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Goldstein | The political fate of the Clean Power Plan

Mindy Goldstein |

Mindy GoldsteinIn August 2015, the U.S. Environmental Protection Agency issued the Clean Power Plan (CPP), its Clean Air Act regulation to reduce carbon dioxide emissions from existing power plants across the country. Fossil fuel-fired power plants are the nation’s largest single source of carbon pollution, and the CPP is considered the centerpiece of the Obama administration’s efforts to combat climate change. Shortly after the regulation was issued, 27 states and many industry groups brought suit in the D.C. Circuit, arguing that the CPP exceeds EPA’s authority under the Clean Air Act. The lawsuit, now titled West Virginia, et al. v. EPA, is likely to be one of the most important environmental cases in decades. But a series of unexpected twists have rendered the future of the regulation less certain.

First, on Feb. 9, 2016, the Supreme Court decided 5-4 to temporarily stay implementation of the CPP pending the final outcome of the litigation. The stay came as a shock to the regulation’s supporters and opponents alike: for the first time in the court’s history, it issued a stay before a lower court—in this case, the D.C. Circuit—issued a decision on the case. In the immediate wake of the stay, some observers believed the court was merely exercising caution, ensuring that states didn’t expend resources to comply with the regulation until its legality was certain. Others predicted that the 5-4 decision meant the justices would likely overturn the regulation when it ultimately came before them. But, all were left to speculate. The entire decision (actually, a series of five identical decisions in cases brought by five of the petitioners in West Virginia, et al.) was one paragraph long and contained no reasoning or explanation to support the unprecedented issuance.

Then just four days after the stay was issued, Justice Antonin Scalia passed away. Justice Scalia was a noted critic of the EPA and one of the five justices that voted in favor of the stay. With Scalia’s death, the Supreme Court is split 4-4 between traditionally conservative and liberal justices, between justices in favor and against the stay, and—as many have speculated—between justices likely to uphold or overturn the CPP. In the event of a tie in the Supreme Court, the decision of the lower court stands. Perhaps recognizing the significance of this possibility, on May 16, 2016, the D.C. Circuit unexpectedly announced that it would delay oral argument on the CPP until September to allow the case to be heard by the full court sitting en banc. This is only the second time in the D.C. Circuit’s history that it has decided to have the full court hear a case in the first instance, rather than the court’s normal three-judge panel.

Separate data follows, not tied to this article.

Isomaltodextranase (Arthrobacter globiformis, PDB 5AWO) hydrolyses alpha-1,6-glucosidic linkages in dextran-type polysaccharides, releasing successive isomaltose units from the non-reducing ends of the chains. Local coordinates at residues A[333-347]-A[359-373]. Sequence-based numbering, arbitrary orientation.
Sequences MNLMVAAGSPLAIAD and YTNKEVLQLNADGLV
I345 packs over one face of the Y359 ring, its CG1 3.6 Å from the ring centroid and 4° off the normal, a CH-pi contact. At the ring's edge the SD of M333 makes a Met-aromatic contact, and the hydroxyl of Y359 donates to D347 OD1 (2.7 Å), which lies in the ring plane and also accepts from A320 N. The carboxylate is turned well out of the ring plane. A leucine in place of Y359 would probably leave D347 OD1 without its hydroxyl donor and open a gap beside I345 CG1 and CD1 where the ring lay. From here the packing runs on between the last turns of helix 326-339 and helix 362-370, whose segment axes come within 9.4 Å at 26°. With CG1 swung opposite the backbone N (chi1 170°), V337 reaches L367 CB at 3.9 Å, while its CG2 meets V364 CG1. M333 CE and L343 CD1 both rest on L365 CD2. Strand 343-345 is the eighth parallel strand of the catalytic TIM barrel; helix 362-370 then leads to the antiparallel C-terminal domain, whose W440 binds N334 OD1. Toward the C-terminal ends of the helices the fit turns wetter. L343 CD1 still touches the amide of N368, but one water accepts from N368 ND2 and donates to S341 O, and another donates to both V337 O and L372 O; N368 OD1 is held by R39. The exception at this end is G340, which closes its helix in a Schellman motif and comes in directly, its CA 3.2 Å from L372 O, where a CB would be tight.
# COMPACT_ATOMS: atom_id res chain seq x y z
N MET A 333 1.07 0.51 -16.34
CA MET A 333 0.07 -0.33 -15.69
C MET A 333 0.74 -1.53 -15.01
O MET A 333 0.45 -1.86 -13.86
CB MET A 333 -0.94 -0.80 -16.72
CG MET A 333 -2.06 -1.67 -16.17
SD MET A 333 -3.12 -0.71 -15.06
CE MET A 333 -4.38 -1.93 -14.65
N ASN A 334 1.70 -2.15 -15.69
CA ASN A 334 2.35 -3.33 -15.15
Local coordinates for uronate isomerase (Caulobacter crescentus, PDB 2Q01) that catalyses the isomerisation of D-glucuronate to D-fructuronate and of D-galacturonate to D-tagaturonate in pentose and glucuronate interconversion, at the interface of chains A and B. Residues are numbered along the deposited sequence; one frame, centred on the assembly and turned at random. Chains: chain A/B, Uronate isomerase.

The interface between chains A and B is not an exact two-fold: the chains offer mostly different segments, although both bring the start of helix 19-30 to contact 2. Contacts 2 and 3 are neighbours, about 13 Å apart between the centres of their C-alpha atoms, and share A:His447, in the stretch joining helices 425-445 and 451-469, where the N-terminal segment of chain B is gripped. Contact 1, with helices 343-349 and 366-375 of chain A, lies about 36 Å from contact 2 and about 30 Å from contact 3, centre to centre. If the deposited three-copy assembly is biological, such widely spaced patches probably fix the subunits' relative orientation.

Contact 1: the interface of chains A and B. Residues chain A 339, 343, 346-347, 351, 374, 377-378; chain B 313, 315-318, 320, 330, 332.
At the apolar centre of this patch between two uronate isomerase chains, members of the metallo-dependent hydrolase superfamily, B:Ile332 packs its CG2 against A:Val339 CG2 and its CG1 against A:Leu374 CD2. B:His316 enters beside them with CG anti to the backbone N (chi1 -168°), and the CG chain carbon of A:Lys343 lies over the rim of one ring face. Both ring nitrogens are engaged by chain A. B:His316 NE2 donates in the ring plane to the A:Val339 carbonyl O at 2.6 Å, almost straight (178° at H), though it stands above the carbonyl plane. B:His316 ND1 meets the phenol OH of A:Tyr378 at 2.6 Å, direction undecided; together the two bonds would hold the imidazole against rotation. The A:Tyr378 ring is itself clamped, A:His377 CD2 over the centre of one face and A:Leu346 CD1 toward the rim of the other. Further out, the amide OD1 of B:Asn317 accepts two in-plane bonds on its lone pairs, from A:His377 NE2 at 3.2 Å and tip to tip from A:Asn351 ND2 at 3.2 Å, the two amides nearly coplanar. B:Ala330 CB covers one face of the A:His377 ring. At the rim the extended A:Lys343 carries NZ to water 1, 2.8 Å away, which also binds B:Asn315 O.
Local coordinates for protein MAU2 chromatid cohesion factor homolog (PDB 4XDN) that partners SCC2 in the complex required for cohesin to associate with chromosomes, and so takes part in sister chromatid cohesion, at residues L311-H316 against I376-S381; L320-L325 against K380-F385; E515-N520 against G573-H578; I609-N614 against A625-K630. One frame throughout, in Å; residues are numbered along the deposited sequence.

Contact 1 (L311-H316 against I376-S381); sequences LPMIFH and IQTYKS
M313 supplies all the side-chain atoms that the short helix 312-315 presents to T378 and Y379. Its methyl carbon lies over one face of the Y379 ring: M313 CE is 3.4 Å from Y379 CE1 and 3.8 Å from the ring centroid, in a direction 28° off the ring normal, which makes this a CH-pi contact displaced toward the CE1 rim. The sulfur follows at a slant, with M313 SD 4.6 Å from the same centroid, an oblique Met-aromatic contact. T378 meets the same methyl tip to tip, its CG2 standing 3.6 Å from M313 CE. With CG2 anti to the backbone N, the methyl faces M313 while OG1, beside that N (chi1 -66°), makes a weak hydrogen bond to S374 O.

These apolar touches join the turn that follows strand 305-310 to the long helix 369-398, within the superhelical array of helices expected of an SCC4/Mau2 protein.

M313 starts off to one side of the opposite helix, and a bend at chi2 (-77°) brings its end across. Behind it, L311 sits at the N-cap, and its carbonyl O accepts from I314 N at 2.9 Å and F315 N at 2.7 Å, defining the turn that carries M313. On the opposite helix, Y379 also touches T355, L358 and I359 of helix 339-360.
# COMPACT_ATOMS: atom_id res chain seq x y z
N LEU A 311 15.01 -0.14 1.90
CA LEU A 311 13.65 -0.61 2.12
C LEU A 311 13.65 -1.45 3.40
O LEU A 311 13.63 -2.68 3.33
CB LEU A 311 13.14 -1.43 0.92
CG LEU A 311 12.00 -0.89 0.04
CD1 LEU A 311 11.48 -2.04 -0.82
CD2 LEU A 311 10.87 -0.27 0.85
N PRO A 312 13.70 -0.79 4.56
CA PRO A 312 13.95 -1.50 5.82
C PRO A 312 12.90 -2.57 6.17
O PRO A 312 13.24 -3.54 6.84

So what does all of this mean for the future of the CPP? If history is the best predictor, when it comes to the CPP, we should expect the unexpected. But, here are a few things we can expect: the D.C. Circuit will issue its decision after the 2016 election, probably in winter or early spring. That decision will be appealed to the Supreme Court. And, the CPP’s ultimate fate will be highly politicized. Indeed, the CPP is already a political tool, with hundreds of Republicans in Congress filing a brief opposing the regulation, and hundreds of current and former Democratic legislators filing a brief in support. 

If a new justice isn’t confirmed by the time the CPP reaches the Supreme Court, the court could split 4-4, upholding the D.C. Circuit’s decision (which many believe will be a 5-4 decision to uphold the regulation, falling along party lines). If Scalia’s replacement is in place, the CPP’s fate may rest heavily on whether his seat is filled by a Democratic or Republican nominee. Supreme Court nominee Merrick Garland has recused himself from the D.C. Circuit en banc hearing; if he’s in Scalia’s seat, he may well be the deciding, Democratic, vote.    

Though the CPP’s future is unknown, one thing is certain:  the Supreme Court’s ultimate decision in West Virginia v. EPA will have enormous implications on how we regulate carbon in the U.S. and what tools we, as a country, have to fight climate change. It will also be a reflection of politics in America. 

Mindy Goldstein, clinical professor of law and director, Turner Environmental Law Clinic 

For a more detailed look at the CPP implementation in the Southeast, see the Turner Environmental Law Clinic’s recently released report.